Breaking Ground

  1. What's under your feet?

2. Past: What not to do with dirt

3. Present: On thin ground?

4. Future: Dig in

More than dirt: This handful includes nutrients, air, water, and a billion bacteria. Not to mention worms.. Photo: NOAA

"Soil problems are rarely front page news because they are not spectacular. But they result in a steady decline in agricultural productivity, and serious environmental effects beyond the farm."

This soil profile from the hills of Turkey shows a distinct layers (horizons), including the bottom rock bed, a red mineral layer, and a dark layer rich with organic material near the top. Photo: USGS.


Why bother with soil?
Hand cups a clump of dark dirt.Everyone wants clean air. We recycle to save energy and worry about pollution in the water supply. We fear the ever-rising global thermostat. But one fragile -- and fundamental -- piece of the environment is prone to invisibility.

Here's a hint: You're stepping on it.

Soil is as precious a resource as any, a panel of scientists reported earlier this year at the annual meeting of the American Association for the Advancement of Science. And, they said, it should be protected as such.

If you doubt the value of dirt, consider history, says Jared Diamond. The University of California geographer and author of Guns, Germs and Steel is known for his sweeping explanations of why, and how, civilizations fall. Societies are forged on soil, and often die when it does, Diamond says. He cites Easter Island, the Fertile Crescent of the Middle East and the Mayans of pre-Columbian Mexico and Guatemala as examples of once-thriving societies that collapsed when their soils were spent.

"Soil problems are rarely front page news because they are not spectacular. But they result in a steady decline in agricultural productivity, and serious environmental effects beyond the farm," Diamond says.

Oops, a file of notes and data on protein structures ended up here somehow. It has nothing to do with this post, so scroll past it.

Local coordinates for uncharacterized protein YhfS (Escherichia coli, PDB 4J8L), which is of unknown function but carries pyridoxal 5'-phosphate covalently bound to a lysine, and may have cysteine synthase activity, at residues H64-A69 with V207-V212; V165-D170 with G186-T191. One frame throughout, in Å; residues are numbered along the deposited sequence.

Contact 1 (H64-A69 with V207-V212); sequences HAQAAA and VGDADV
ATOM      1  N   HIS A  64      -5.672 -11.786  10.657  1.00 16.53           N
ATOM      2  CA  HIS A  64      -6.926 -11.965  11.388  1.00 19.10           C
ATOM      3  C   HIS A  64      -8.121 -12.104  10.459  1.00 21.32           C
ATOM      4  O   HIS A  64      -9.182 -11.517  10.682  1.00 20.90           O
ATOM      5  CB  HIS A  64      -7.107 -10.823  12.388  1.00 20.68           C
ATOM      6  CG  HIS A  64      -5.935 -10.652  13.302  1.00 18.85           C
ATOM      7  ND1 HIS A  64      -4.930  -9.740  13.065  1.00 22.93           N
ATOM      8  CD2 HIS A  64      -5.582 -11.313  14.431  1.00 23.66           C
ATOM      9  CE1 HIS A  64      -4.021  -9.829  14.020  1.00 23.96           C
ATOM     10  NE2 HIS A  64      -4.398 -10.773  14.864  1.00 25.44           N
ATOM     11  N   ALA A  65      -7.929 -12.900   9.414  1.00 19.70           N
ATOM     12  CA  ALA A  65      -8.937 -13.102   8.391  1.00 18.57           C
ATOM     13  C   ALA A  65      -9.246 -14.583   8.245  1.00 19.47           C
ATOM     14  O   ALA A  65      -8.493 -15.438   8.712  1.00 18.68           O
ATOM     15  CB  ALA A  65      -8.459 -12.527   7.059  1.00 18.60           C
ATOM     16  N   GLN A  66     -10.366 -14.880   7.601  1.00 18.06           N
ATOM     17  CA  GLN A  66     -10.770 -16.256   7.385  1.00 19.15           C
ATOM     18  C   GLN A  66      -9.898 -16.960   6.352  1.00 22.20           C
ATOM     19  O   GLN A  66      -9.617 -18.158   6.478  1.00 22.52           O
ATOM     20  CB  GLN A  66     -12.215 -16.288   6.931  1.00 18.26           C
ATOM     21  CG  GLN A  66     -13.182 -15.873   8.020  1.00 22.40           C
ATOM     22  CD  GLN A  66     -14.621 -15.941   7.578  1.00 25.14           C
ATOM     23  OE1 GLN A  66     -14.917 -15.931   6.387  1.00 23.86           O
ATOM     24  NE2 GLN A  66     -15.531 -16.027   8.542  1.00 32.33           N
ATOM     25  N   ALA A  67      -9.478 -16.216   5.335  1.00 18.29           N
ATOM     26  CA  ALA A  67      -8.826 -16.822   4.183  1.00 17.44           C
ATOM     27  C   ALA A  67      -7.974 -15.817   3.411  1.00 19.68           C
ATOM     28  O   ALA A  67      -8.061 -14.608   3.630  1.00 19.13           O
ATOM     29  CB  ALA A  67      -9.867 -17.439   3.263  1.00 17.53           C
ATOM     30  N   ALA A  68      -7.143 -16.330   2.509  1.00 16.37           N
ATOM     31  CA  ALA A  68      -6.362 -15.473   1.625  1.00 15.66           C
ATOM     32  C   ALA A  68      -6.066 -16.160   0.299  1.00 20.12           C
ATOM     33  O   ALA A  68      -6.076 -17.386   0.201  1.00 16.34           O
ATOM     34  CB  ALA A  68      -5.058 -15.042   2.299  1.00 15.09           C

Damaged soil is an obvious loss for agriculture but it can also spoil the surrounding air and water. Heavily eroded soil (we'll get back to that later) leaches pollutants into groundwater, and the heavy machinery that carves the earth on many large farms releases great quantities of carbon dioxide into the air, aggravating the greenhouse effect.

Cross section of the ground shows soil layers. The Green Revolution of the 1960s and 70s gave a big boost to crop yields and stamped out hunger in many parts of the world, but it relied on soil-squandering methods like tillage, heavy irrigation and chemical fertilizers to do it. Since then, farmers and scientists have been devising ways to maintain food production (or enhance it) without screwing up the soil.

It's no easy task. The earth's skin is thin -- notoriously slow to replenish, sensitive to chemicals and a changing climate, and easily damaged beyond repair. Despite the tools of modern agriculture and international conservation standards, the demand for food and living space still depletes soil faster than it can recover in many parts of the world.

So why, despite massive public information campaigns on air and water, is everyone mum on dirt? Turns out, not everyone is. (Here's an example: An astonishing web gadget that shows soils of the United Kingdom.) For this Why File, we talked to the people who are shouting loudest (and returned our phone calls).